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(to͝onko͝oz`), Siberian ethnic group, numbering perhaps 30,000. They are subdivided into the Evenki, who live in the area from the Yenisei and Ob river basins to the Pacific Ocean and from the Amur River to the Arctic Ocean, and the Lamut, who live on the coast of the Okhotsk Sea. The Tungus are closely related to the Manchus. Before they were brought under Soviet control, the Tungus practiced a shamanistic religion. The Tungus, or Tunguzic, languages are a division of the Altaic subfamily of the Ural-Altaic family of languages (see Uralic and Altaic languagesUralic and Altaic languages
, two groups of related languages thought by many scholars to form a single Ural-Altaic linguistic family. However, other authorities hold that the Uralic and Altaic groups constitute two unconnected and separate language families.
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) that includes the Manchu literary language; they may be related to the Mongolic and Turkic families.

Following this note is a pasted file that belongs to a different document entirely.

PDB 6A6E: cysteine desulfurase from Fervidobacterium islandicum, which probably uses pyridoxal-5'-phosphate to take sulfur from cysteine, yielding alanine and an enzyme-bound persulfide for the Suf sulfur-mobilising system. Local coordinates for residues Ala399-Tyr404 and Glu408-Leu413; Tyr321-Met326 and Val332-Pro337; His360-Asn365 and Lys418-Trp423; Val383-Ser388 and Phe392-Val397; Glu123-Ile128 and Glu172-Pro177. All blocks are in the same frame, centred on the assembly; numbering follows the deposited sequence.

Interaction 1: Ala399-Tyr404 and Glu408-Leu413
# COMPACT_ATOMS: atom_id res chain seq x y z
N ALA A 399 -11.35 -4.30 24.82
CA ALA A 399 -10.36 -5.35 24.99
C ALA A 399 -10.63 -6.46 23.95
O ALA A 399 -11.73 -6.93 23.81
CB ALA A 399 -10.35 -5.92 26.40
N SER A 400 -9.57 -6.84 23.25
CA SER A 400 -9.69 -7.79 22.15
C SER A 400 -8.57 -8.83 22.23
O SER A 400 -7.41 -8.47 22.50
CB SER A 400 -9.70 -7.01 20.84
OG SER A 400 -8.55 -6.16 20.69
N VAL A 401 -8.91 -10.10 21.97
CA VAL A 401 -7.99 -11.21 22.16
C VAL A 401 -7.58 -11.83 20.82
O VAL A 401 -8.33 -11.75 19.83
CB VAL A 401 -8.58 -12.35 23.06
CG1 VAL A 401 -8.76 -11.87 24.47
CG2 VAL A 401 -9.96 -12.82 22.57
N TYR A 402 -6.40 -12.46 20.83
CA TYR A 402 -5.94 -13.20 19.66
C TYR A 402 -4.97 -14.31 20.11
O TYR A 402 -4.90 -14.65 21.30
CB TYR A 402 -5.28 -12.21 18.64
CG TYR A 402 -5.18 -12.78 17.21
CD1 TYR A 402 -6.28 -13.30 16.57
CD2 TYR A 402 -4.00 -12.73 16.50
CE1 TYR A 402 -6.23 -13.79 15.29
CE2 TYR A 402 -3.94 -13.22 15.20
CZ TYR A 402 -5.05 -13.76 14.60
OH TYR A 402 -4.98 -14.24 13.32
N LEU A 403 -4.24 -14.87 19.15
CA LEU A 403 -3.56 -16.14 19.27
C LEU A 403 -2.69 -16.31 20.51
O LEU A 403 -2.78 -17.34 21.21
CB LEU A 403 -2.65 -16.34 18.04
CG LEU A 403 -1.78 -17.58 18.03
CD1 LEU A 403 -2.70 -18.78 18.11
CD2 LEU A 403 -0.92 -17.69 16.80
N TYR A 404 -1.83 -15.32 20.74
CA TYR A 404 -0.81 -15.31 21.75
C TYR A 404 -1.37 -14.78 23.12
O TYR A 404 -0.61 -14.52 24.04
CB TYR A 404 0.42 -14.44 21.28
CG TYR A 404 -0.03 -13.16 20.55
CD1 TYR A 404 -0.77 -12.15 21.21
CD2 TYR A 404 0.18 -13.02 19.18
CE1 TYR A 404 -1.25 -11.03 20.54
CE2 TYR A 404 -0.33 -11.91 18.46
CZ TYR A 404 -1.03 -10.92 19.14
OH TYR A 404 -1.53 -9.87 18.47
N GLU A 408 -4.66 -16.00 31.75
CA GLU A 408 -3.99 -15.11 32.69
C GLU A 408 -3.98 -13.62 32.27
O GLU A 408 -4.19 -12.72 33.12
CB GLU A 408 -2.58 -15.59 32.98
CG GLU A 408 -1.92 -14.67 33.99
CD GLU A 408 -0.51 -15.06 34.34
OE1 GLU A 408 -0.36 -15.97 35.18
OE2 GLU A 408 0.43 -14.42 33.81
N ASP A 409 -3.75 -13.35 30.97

See I. Lissner, Man, God, and Magic (tr. 1961).

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References in periodicals archive ?
Shirokogoroff [Shirokogoroff], "Study of Tungus Languages Languages (a review article on P.
His painstaking ethnographic accounts of shamanic practices among the Tungus were fuelled by a scornful reversal of traditional ethnographic assumptions.
Keywords: Yukaghir, arrow, loanword from Tungus languages, hunting term, language taboo.
Greenberg proposes the Tungusic Tungus "destinative", e.g., [TEXT NOT REPRODUCIBLE IN ASCII] 'this for me' (Greenberg 2000 : 68).
On June 3% 1908, hundreds of acres of forest in the Tunguska Basin, which is in Eastern Siberia, between the Yenisei and the Lena rivers, where the Tungus live, was flattened by an enormous explosion.
Chapter 2 looks at the ways in which the Evenki (Tungus) discursively become Tsarist subjects in a variety of textual media (ethnographic reports, official documents, laws, etc.), while often being portrayed--paradoxically--as beyond the administrative reach of the Russian state.
Tungus, most notably Evenk, and nonagropastoralist Sakha were the reindeer-herding inhabitants of the Viliui Regions prior to colonization by Sakha agropastoralists.
Based on a discussion of its Tungus origins, he states that the term shaman describes, "by definition, one who attains an ecstatic state" (p.